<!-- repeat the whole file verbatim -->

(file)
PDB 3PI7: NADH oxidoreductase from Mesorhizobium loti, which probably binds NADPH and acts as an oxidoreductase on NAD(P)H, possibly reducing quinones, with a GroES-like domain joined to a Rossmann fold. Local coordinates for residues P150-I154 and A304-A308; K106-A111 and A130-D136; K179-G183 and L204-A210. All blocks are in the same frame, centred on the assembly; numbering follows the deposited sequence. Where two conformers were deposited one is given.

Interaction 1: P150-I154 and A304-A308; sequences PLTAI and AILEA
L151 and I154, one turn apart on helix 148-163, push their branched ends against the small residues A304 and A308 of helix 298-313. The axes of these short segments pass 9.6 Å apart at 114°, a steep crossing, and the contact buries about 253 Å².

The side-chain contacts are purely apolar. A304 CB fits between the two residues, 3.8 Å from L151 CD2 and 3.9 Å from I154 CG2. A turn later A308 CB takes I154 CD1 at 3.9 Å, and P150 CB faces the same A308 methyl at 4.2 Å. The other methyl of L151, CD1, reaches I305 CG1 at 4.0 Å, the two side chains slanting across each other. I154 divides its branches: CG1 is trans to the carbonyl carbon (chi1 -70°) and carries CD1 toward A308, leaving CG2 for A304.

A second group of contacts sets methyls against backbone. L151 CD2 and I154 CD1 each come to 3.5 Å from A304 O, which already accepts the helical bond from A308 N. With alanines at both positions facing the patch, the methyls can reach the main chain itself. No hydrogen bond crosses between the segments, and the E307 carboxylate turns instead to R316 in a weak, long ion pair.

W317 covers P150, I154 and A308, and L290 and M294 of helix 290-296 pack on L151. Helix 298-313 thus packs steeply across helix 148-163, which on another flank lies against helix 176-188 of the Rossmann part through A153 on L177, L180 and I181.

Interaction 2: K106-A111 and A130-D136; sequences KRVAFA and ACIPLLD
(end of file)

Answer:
PDB 3PI7: NADH oxidoreductase from Mesorhizobium loti, which probably binds NADPH and acts as an oxidoreductase on NAD(P)H, possibly reducing quinones, with a GroES-like domain joined to a Rossmann fold. Local coordinates for residues P150-I154 and A304-A308; K106-A111 and A130-D136; K179-G183 and L204-A210. All blocks are in the same frame, centred on the assembly; numbering follows the deposited sequence. Where two conformers were deposited one is given.

Interaction 1: P150-I154 and A304-A308; sequences PLTAI and AILEA
L151 and I154, one turn apart on helix 148-163, push their branched ends against the small residues A304 and A308 of helix 298-313. The axes of these short segments pass 9.6 Å apart at 114°, a steep crossing, and the contact buries about 253 Å².

The side-chain contacts are purely apolar. A304 CB fits between the two residues, 3.8 Å from L151 CD2 and 3.9 Å from I154 CG2. A turn later A308 CB takes I154 CD1 at 3.9 Å, and P150 CB faces the same A308 methyl at 4.2 Å. The other methyl of L151, CD1, reaches I305 CG1 at 4.0 Å, the two side chains slanting across each other. I154 divides its branches: CG1 is trans to the carbonyl carbon (chi1 -70°) and carries CD1 toward A308, leaving CG2 for A304.

A second group of contacts sets methyls against backbone. L151 CD2 and I154 CD1 each come to 3.5 Å from A304 O, which already accepts the helical bond from A308 N. With alanines at both positions facing the patch, the methyls can reach the main chain itself. No hydrogen bond crosses between the segments, and the E307 carboxylate turns instead to R316 in a weak, long ion pair.

W317 covers P150, I154 and A308, and L290 and M294 of helix 290-296 pack on L151. Helix 298-313 thus packs steeply across helix 148-163, which on another flank lies against helix 176-188 of the Rossmann part through A153 on L177, L180 and I181.

Interaction 2: K106-A111 and A130-D136; sequences KRVAFA and ACIPLLD